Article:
Breast-Feeding: Take Three

On Wednesday I had my six-week checkup to find out if everything healed OK. It had. I also had a lot of questions for my doctor. Some of the questions were about my boobs. I’m gonna be honest. I’m exhausted. I’ve been seeking medical advice from the Internet and comparing my own experiences to other’s for far too long. I have a tendency to do this especially when I’m alone. And I’ve been by myself a lot lately. (Well, I’m with Emory, who is amazing, but he’s not the best conversationalist.) So I finally sat down with an actual doctor, a real live doctor!

I have been feeding Emory pumped breast milk since a day or two after he got home. At first I didn’t have a lot to offer. I’d give him a few ounces here and there because I wasn’t producing much milk. I supplemented with Enfamil because that’s what he was given while in the NICU. (I have written about this before. I had every intention of breast-feeding Emory and I tried my damnedest at the hands of two lactation consultants and several nurses, but it just didn’t work out. I got him to latch a few times only to have him vomit on me, the bed, his crib. I knew right away something was wrong. And when he finally threw up green, he was immediately taken to the NICU and I stopped trying to cram my breast down his throat. Tests were run and then some more tests. And there was a whole bunch of crying. Thankfully, things worked out.)

Determined to do the “right” thing, I pumped and pumped and pumped in hopes of keeping my milk supply up assuming we’d work things out. That didn’t happen and so I continued to give him the breast milk I was so diligently pumping. About three weeks after he came home, still having trouble getting him to the breast, I began to wonder about exclusively pumping milk for Emory. At around the same time, a friend of mine sent me a link to a forum where countless other women were doing the very same thing. Some had premature babies, others had trouble getting their baby to latch. The point is, I realized I wasn’t alone. So, I became and “EPer”, or an “Exclusive Pumper”. Now, I am producing a lot more of milk. I still supplement with formula because I’m not producing enough milk to sustain his needs. But pumping is working for me. And 80% of what he eats is breast milk.


I began receiving email about it. And that’s partly my fault because I have a blog where I repeatedly ask for advice. And I’m grateful for everything I read, even the stuff I disagree with. But this time? This time the information was a lot more difficult to stomach and my paranoia level was high. When I combined the doubts I had regarding my new job as a mother, my hormones, and the email I received about my breast-feeding issues, I had myself a recipe for self-loathing. I’ve been asked how I can stand to wash bottles, carry them around whenever we go out, etc. I really don’t mind washing bottles and I certainly don’t mind carrying them with me whenever we go out. Another person asked me if I care that others may assume I’m giving my baby formula instead of breast milk since it’s in a bottle. Like formula is poison or something. I’m not even sure what to say in response to that. I guess if someone were to judge me for such a thing, they’re not someone whose opinion I’d care for anyway. Others have suggested that I didn’t try hard enough and that might very well be true. I will never know because I am so tired of comparing myself to others with regard to this. Perhaps I did give up too early. (Although, I do still try from time to time and still haven’t had a 100% success.) More recently, someone wrote me who I know in real life, someone I hadn’t heard from in a while. The first sentence of their email read: CONGRATULATIONS! The second one: “Are you breast-feeding?”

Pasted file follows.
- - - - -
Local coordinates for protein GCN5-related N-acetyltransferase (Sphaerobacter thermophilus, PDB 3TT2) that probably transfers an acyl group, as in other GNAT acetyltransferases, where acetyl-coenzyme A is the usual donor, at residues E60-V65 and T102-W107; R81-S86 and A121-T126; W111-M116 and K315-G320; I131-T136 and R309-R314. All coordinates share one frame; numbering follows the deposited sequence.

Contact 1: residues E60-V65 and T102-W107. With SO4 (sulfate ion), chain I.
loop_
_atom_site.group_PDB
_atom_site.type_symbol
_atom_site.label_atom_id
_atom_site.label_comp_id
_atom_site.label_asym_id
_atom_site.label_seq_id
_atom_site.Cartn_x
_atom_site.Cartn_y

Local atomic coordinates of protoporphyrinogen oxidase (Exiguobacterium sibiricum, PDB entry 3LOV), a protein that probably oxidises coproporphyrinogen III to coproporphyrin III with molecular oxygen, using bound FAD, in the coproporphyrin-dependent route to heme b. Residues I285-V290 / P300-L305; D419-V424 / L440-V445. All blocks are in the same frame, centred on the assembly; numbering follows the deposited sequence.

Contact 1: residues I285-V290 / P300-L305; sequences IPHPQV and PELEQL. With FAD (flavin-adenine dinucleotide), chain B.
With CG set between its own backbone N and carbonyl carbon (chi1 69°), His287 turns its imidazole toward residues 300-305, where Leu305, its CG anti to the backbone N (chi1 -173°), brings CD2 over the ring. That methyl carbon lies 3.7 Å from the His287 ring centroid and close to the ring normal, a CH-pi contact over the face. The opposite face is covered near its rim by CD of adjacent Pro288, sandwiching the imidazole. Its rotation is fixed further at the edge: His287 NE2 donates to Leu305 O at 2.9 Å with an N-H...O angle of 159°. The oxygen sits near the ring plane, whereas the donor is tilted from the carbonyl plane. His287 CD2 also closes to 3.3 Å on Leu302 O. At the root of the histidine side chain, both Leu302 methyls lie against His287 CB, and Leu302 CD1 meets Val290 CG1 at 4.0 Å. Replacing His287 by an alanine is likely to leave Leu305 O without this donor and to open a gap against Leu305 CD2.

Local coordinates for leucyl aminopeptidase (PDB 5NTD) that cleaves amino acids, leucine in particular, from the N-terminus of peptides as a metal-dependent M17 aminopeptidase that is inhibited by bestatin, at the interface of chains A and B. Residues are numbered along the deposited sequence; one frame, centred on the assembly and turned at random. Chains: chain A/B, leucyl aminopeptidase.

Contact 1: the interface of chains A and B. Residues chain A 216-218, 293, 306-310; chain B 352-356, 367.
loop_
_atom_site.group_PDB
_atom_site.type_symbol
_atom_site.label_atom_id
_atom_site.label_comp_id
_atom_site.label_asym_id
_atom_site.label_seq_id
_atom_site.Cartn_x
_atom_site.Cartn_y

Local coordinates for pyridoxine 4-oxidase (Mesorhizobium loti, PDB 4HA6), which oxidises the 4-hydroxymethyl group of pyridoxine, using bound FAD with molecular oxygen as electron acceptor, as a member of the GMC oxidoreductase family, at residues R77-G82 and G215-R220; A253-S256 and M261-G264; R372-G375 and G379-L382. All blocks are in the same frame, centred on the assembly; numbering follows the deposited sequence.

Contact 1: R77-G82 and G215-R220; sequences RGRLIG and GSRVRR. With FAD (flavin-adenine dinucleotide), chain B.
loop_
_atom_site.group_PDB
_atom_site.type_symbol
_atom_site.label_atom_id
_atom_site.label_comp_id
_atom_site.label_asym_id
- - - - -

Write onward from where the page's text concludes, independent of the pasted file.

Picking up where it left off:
Exclusively pumping is not for everyone. Sure, it’s a little weird at first but so is childbirth, breast-feeding, becoming a parent, and talking about poop like it’s fine art. I really don’t mind pumping. I don’t mind getting up at night to do it. I don’t mind waking up in the morning to do it. Plus, I get to wear really strange, homemade garments like this:

And the blessing in all of this is that since I’m feeding a given amount of breast milk from a bottle, I don’t have to wake up as often as a breast-feeding mama. He sleeps longer! For some, having that boob to mouth bond is extremely important. And I respect that entirely. I do think I share a bond with my son even if I’m not giving him food straight from my nipple but I won’t argue with a breast-feeding mama. At some point, it became really important to me that I get some sleep. That was the number one ingredient in keeping me happy. And when I’m happy, I’m a better person and a better mother.

On Wednesday, I finally spoke with my doctor. She reiterated everything I already knew. Emory is getting all the benefits of breast milk and that supplementing with a bottle of formula every now and again – even if it’s two a day – is absolutely fine. It’s also normal for some women to produce less milk than others no matter how often they pump, breast-feed, or how much oatmeal or fenugreek they consume. Contrary to popular belief, some women create more than others. It’s that simple. And had Emory relied entirely on what I was producing from the beginning, he’d be a whole lot skinnier right now and I most certainly would have been reprimanded by my pediatrician. Instead he’s a healthy, thriving, leg flailing baby boy. (Video)